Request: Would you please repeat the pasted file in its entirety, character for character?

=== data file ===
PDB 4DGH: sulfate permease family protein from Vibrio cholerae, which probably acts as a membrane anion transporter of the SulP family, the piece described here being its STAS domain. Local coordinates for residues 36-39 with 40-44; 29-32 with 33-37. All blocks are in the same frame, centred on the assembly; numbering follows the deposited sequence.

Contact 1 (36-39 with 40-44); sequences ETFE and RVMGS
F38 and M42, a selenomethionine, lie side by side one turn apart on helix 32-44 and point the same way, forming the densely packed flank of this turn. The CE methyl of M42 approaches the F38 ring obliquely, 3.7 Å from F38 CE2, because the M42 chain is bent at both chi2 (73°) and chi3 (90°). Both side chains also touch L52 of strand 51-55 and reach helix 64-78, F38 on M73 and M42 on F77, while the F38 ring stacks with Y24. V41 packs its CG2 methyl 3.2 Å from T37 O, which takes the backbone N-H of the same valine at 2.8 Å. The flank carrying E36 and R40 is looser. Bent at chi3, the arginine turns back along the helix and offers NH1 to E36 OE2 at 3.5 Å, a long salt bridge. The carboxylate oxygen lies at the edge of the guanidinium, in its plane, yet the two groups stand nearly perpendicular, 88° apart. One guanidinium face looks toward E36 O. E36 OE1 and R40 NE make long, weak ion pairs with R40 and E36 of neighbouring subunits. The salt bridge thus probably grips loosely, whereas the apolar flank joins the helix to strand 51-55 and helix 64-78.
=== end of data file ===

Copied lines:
PDB 4DGH: sulfate permease family protein from Vibrio cholerae, which probably acts as a membrane anion transporter of the SulP family, the piece described here being its STAS domain. Local coordinates for residues 36-39 with 40-44; 29-32 with 33-37. All blocks are in the same frame, centred on the assembly; numbering follows the deposited sequence.

Contact 1 (36-39 with 40-44); sequences ETFE and RVMGS
F38 and M42, a selenomethionine, lie side by side one turn apart on helix 32-44 and point the same way, forming the densely packed flank of this turn. The CE methyl of M42 approaches the F38 ring obliquely, 3.7 Å from F38 CE2, because the M42 chain is bent at both chi2 (73°) and chi3 (90°). Both side chains also touch L52 of strand 51-55 and reach helix 64-78, F38 on M73 and M42 on F77, while the F38 ring stacks with Y24. V41 packs its CG2 methyl 3.2 Å from T37 O, which takes the backbone N-H of the same valine at 2.8 Å. The flank carrying E36 and R40 is looser. Bent at chi3, the arginine turns back along the helix and offers NH1 to E36 OE2 at 3.5 Å, a long salt bridge. The carboxylate oxygen lies at the edge of the guanidinium, in its plane, yet the two groups stand nearly perpendicular, 88° apart. One guanidinium face looks toward E36 O. E36 OE1 and R40 NE make long, weak ion pairs with R40 and E36 of neighbouring subunits. The salt bridge thus probably grips loosely, whereas the apolar flank joins the helix to strand 51-55 and helix 64-78.